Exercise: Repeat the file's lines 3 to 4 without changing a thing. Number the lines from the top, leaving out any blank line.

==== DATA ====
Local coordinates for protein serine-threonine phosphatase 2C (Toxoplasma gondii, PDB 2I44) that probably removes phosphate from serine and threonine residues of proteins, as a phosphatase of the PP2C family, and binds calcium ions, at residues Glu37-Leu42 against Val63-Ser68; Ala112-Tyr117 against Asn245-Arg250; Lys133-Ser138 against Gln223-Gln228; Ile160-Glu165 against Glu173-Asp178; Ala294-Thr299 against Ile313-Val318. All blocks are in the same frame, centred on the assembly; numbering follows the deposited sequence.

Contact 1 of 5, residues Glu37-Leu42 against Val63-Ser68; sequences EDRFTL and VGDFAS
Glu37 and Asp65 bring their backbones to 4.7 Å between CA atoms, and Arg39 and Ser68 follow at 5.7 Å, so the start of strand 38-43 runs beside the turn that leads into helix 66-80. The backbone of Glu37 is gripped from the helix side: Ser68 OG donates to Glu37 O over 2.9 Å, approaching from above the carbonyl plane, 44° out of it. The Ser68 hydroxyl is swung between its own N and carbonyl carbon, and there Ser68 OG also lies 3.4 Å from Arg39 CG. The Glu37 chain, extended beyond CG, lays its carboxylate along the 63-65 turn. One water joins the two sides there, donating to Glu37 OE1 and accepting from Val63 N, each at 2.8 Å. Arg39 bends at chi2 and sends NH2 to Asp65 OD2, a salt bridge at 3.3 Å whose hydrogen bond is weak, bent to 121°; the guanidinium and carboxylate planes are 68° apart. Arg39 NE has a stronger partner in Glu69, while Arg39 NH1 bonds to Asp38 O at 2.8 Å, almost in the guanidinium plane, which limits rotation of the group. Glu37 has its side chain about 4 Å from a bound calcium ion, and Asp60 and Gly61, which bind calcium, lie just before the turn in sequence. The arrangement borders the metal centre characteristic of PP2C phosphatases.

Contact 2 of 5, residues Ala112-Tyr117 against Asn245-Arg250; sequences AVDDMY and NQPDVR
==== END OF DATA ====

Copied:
Glu37 and Asp65 bring their backbones to 4.7 Å between CA atoms, and Arg39 and Ser68 follow at 5.7 Å, so the start of strand 38-43 runs beside the turn that leads into helix 66-80. The backbone of Glu37 is gripped from the helix side: Ser68 OG donates to Glu37 O over 2.9 Å, approaching from above the carbonyl plane, 44° out of it. The Ser68 hydroxyl is swung between its own N and carbonyl carbon, and there Ser68 OG also lies 3.4 Å from Arg39 CG. The Glu37 chain, extended beyond CG, lays its carboxylate along the 63-65 turn. One water joins the two sides there, donating to Glu37 OE1 and accepting from Val63 N, each at 2.8 Å. Arg39 bends at chi2 and sends NH2 to Asp65 OD2, a salt bridge at 3.3 Å whose hydrogen bond is weak, bent to 121°; the guanidinium and carboxylate planes are 68° apart. Arg39 NE has a stronger partner in Glu69, while Arg39 NH1 bonds to Asp38 O at 2.8 Å, almost in the guanidinium plane, which limits rotation of the group. Glu37 has its side chain about 4 Å from a bound calcium ion, and Asp60 and Gly61, which bind calcium, lie just before the turn in sequence. The arrangement borders the metal centre characteristic of PP2C phosphatases.

Contact 2 of 5, residues Ala112-Tyr117 against Asn245-Arg250; sequences AVDDMY and NQPDVR